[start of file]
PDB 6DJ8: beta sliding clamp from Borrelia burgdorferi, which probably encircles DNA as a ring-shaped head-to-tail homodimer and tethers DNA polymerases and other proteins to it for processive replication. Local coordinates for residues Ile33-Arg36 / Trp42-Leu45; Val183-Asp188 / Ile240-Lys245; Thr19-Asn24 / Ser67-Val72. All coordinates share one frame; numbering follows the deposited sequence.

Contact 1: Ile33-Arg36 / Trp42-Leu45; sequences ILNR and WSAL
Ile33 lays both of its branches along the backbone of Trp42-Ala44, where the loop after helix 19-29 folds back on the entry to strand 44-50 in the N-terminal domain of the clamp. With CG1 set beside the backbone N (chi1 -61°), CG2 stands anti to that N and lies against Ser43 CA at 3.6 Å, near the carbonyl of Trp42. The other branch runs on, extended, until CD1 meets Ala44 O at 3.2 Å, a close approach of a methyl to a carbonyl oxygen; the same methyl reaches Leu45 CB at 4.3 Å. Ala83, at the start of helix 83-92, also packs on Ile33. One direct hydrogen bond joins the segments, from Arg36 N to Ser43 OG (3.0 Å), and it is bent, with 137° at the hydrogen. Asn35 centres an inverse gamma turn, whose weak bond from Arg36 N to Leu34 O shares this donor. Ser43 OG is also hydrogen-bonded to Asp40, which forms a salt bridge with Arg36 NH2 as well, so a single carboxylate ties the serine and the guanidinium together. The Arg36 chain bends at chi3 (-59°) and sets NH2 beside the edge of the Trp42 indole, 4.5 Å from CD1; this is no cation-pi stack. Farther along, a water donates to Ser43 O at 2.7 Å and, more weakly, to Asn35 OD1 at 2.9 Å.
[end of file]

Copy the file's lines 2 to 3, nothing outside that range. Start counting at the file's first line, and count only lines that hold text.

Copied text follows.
Contact 1: Ile33-Arg36 / Trp42-Leu45; sequences ILNR and WSAL
Ile33 lays both of its branches along the backbone of Trp42-Ala44, where the loop after helix 19-29 folds back on the entry to strand 44-50 in the N-terminal domain of the clamp. With CG1 set beside the backbone N (chi1 -61°), CG2 stands anti to that N and lies against Ser43 CA at 3.6 Å, near the carbonyl of Trp42. The other branch runs on, extended, until CD1 meets Ala44 O at 3.2 Å, a close approach of a methyl to a carbonyl oxygen; the same methyl reaches Leu45 CB at 4.3 Å. Ala83, at the start of helix 83-92, also packs on Ile33. One direct hydrogen bond joins the segments, from Arg36 N to Ser43 OG (3.0 Å), and it is bent, with 137° at the hydrogen. Asn35 centres an inverse gamma turn, whose weak bond from Arg36 N to Leu34 O shares this donor. Ser43 OG is also hydrogen-bonded to Asp40, which forms a salt bridge with Arg36 NH2 as well, so a single carboxylate ties the serine and the guanidinium together. The Arg36 chain bends at chi3 (-59°) and sets NH2 beside the edge of the Trp42 indole, 4.5 Å from CD1; this is no cation-pi stack. Farther along, a water donates to Ser43 O at 2.7 Å and, more weakly, to Asn35 OD1 at 2.9 Å.